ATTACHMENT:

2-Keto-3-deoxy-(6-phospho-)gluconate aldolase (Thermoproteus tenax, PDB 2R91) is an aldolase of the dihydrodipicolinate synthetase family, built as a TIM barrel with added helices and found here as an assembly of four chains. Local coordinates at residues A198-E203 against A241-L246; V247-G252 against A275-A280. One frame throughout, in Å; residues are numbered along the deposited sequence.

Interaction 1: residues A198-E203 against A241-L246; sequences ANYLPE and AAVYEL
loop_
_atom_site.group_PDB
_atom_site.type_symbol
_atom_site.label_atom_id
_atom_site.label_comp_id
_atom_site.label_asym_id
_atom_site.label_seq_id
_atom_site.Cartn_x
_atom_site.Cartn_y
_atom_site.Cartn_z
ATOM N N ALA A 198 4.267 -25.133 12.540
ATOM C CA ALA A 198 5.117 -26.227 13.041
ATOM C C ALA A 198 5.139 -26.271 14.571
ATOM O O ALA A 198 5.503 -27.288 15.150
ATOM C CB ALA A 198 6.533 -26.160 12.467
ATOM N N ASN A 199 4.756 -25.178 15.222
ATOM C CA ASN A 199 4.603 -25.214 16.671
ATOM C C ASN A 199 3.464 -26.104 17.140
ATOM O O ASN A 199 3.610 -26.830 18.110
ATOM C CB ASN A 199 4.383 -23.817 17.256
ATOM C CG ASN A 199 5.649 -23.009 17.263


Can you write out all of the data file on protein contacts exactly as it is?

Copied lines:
2-Keto-3-deoxy-(6-phospho-)gluconate aldolase (Thermoproteus tenax, PDB 2R91) is an aldolase of the dihydrodipicolinate synthetase family, built as a TIM barrel with added helices and found here as an assembly of four chains. Local coordinates at residues A198-E203 against A241-L246; V247-G252 against A275-A280. One frame throughout, in Å; residues are numbered along the deposited sequence.

Interaction 1: residues A198-E203 against A241-L246; sequences ANYLPE and AAVYEL
loop_
_atom_site.group_PDB
_atom_site.type_symbol
_atom_site.label_atom_id
_atom_site.label_comp_id
_atom_site.label_asym_id
_atom_site.label_seq_id
_atom_site.Cartn_x
_atom_site.Cartn_y
_atom_site.Cartn_z
ATOM N N ALA A 198 4.267 -25.133 12.540
ATOM C CA ALA A 198 5.117 -26.227 13.041
ATOM C C ALA A 198 5.139 -26.271 14.571
ATOM O O ALA A 198 5.503 -27.288 15.150
ATOM C CB ALA A 198 6.533 -26.160 12.467
ATOM N N ASN A 199 4.756 -25.178 15.222
ATOM C CA ASN A 199 4.603 -25.214 16.671
ATOM C C ASN A 199 3.464 -26.104 17.140
ATOM O O ASN A 199 3.610 -26.830 18.110
ATOM C CB ASN A 199 4.383 -23.817 17.256
ATOM C CG ASN A 199 5.649 -23.009 17.263